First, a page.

Michael Duffy, in the SMH last week (although it seems to have disappeared from their website), mentioned in passing how many issues seemed to be setting the older generation against the younger – global warming, the aged pension, housing policy, even economic policy – the interests of the older generation are trumping those younger.
And of course the extreme version of this is that people under 18 get no say at all. Their parents and grandparents do get a say at elections, but are also voting in their own interests, which may not coincide. Faced with the choice of trashing the environment for better living standards now, with a cost payable in 50 years time, most people over 50 will viscerally react differently from those under 20.
So why don’t we have notional votes for children? If we don’t trust them to make sensible decisions for themselves (even though I’d back my 6 year old against many apathetic voters) why don’t their parents or guardians get to vote on their behalf? Of course that would complete change the structure of the electorate – change the weightings away from those inner city suburbs out to the outer suburbs, giving extra weight to the “aspirationals” (for example, my electorate would increase by 18%, but Sydney as a whole would increase by 24%), but it actually seems to be fairer politics to me.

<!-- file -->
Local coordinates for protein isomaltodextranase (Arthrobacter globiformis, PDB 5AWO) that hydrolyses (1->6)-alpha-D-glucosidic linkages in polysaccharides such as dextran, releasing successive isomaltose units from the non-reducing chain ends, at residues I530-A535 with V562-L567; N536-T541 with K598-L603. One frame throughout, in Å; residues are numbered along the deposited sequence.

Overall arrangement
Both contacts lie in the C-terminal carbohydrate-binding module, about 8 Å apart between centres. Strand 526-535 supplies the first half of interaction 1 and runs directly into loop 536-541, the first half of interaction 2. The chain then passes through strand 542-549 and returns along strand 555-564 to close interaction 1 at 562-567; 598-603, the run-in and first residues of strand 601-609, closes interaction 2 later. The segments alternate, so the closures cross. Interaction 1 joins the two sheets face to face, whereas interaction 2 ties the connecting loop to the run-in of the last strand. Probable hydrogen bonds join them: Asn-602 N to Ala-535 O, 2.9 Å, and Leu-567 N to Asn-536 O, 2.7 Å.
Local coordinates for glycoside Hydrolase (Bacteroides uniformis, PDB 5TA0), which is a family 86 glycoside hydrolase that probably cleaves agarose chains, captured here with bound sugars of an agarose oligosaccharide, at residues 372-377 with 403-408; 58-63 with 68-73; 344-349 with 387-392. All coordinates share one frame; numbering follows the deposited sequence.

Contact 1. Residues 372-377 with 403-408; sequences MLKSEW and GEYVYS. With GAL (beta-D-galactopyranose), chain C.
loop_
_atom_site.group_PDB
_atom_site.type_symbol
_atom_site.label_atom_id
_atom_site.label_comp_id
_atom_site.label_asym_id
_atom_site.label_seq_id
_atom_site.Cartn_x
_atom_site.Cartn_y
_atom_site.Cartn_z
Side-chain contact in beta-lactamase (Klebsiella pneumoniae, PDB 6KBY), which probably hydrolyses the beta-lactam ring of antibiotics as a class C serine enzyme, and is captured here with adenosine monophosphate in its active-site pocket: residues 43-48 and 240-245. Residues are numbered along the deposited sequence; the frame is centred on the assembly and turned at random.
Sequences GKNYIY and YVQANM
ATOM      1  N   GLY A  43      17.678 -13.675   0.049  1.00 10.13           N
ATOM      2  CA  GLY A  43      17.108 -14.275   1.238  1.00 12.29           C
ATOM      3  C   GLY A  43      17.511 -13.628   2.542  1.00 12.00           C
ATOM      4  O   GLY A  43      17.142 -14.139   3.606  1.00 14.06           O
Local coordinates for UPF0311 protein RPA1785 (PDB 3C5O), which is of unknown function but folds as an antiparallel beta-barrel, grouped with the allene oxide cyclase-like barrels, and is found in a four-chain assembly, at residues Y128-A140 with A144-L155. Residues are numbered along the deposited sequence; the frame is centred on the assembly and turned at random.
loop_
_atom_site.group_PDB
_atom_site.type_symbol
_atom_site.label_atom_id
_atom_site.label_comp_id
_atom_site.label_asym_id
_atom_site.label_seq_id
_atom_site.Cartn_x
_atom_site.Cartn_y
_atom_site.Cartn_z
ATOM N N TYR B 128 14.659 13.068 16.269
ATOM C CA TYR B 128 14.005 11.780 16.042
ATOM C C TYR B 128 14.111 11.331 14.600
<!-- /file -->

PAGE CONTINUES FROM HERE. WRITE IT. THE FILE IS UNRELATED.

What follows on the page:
Of course Mr Penguin and I would probably disagree on exactly how to exercise our votes on the boys’ behalf. I don’t know how the AEC would choose between us -maybe we would get one each? But, at least in theory, the whole of the population would have a say.